Hospitals are now charging patients for electronic communications with medical professionals.
The Journal of the American Medical Association recently published a study detailing the methodology and cost behind expenses associated with electronic communication with hospital doctors.
This study claimed that patients contacting doctors through electronic means increased by more than 50% during the COVID-19 pandemic. This increase in contact was indicated as requiring a considerable amount of unpaid clinician time.
As a result, some healthcare providers began to bill patient messages as e-visits because of the significant amount of lost time involved.
Researchers conducted their study by looking into e-visit billing at UCSF Health in California. While adoption of the new billing practice was low, researchers found that these e-visit charges can range from $3 to $100.
Patients who knew they could be charged for electronically communicating with a medical professional were observed in the study to be less likely to seek medical assistance.
Cleveland Clinic recorded that its email volume had doubled since 2019, according to The New York Times. Since starting its billing program in November 2022, the hospital has only charged for responses to less than 1% of the estimated 110,000 weekly emails its providers receive.
“Billing a patient’s health insurance supports the necessary decision-making and time commitment of our physicians and other advanced professional providers,” Angela Smith, a spokeswoman for the Cleveland Clinic, told the NYT.
Nina McCollum, whose elderly mother relied on treatment from this clinic, described the implementation of these charges as a “slap in the face,” noting, “Every 15 or 20 dollars matters, because her (his mother’s) money is running out.”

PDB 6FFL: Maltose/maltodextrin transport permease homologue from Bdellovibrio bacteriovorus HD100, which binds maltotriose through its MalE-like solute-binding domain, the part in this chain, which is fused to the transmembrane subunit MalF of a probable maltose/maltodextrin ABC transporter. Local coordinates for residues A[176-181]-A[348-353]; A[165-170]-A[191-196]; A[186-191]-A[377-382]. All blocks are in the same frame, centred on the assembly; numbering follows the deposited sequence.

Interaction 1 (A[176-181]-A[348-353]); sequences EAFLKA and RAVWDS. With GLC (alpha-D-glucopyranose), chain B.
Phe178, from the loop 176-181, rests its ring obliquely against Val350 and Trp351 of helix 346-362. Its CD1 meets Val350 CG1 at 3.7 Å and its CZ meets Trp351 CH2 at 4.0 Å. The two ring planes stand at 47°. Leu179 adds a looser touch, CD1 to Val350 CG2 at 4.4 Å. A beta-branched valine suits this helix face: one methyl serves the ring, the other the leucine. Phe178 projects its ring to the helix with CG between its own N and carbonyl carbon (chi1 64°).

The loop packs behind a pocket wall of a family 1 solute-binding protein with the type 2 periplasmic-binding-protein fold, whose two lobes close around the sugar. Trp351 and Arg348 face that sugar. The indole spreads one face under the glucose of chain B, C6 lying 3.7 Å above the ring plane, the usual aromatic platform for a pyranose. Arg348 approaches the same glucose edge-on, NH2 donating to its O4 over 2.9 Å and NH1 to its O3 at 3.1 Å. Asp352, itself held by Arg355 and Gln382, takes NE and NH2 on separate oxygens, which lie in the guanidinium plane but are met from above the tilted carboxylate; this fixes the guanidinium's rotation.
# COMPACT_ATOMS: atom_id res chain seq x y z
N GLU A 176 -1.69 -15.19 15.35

Dr. Chad Domangue, a pain medicine specialist in Covington, Louisiana, told NewsNation that the volume of messages can be difficult for doctors if they are not receiving compensation.
“In my practice, I get about 200 phone calls a day, I get hundreds of emails a day, I’m a single doctor, you know, I employ 20-something staff members,” he said.
“Right now, if I do telemedicine, I’m getting about a 30% reduction, or reimbursement, versus seeing in person,” said Dr. Domangue.
Domangue asserted that hospitals can make their money through other billing opportunities, such as testing and services, so they do not need to bill for such things. However, for doctors, he said, such messages take time away from seeing patients.
“From a hospital standpoint, they should not be taxing a patient as much, because they have much better electronic medical record systems. They have multiple staff members,” Domangue explained.
Not everyone thinks it is a good practice, however.
Dr. Kedar Mate, chief executive at the Institute for Healthcare Improvement, a nonprofit in Boston, worries that charging patients for electronic communication will make it more difficult for people to obtain medical care.
“Increasing levels of communication and interactions with patients is a good thing. And I worry about disincentivizing that by creating a financial barrier,” Dr. Mate said.